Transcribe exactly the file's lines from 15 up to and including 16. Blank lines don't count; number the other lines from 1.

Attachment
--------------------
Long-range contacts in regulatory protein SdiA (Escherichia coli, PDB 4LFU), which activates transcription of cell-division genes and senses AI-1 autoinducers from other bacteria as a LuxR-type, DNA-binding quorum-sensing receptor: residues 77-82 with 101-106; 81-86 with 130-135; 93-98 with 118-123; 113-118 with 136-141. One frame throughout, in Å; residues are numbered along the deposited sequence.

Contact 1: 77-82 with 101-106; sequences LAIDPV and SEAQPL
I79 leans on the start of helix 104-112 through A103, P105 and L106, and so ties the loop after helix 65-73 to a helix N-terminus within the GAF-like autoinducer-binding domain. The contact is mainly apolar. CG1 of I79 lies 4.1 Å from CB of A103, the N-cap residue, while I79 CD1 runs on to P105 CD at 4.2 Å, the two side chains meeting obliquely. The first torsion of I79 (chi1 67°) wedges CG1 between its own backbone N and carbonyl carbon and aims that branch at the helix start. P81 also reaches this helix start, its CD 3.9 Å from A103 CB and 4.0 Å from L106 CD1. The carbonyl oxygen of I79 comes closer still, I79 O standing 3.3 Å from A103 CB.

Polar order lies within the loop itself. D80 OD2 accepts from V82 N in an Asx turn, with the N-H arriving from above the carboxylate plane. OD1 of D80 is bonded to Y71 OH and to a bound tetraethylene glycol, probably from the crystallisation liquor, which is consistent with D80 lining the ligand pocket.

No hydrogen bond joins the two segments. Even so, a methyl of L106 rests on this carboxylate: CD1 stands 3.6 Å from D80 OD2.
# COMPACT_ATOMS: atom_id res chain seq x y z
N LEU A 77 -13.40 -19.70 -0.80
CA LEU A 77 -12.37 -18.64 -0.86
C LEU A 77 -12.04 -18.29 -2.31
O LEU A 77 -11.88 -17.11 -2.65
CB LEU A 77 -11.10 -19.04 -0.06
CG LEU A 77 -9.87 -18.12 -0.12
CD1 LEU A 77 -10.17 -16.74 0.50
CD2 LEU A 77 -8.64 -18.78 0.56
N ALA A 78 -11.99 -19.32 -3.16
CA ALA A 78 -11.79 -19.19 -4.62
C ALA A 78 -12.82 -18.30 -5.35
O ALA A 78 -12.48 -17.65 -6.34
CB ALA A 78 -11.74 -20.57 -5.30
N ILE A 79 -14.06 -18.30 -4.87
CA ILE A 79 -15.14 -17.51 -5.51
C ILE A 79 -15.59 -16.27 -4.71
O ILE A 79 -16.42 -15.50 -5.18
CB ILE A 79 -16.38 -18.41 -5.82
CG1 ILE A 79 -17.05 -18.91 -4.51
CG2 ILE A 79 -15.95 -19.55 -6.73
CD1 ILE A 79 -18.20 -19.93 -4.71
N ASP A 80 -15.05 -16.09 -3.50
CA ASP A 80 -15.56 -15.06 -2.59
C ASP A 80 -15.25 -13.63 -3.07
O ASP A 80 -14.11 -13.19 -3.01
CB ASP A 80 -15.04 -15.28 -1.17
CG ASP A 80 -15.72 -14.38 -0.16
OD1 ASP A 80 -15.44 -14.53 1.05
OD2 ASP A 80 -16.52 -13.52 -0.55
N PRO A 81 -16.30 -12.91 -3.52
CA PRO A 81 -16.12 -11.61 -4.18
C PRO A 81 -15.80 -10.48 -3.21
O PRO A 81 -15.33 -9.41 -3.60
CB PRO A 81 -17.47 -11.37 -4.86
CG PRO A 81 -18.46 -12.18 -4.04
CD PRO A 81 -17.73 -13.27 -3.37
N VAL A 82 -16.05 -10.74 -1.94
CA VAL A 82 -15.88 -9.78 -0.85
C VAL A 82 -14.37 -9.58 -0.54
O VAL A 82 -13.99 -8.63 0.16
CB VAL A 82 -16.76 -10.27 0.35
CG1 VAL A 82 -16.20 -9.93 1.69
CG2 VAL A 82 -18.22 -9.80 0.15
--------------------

N ALA A 78 -11.99 -19.32 -3.16
CA ALA A 78 -11.79 -19.19 -4.62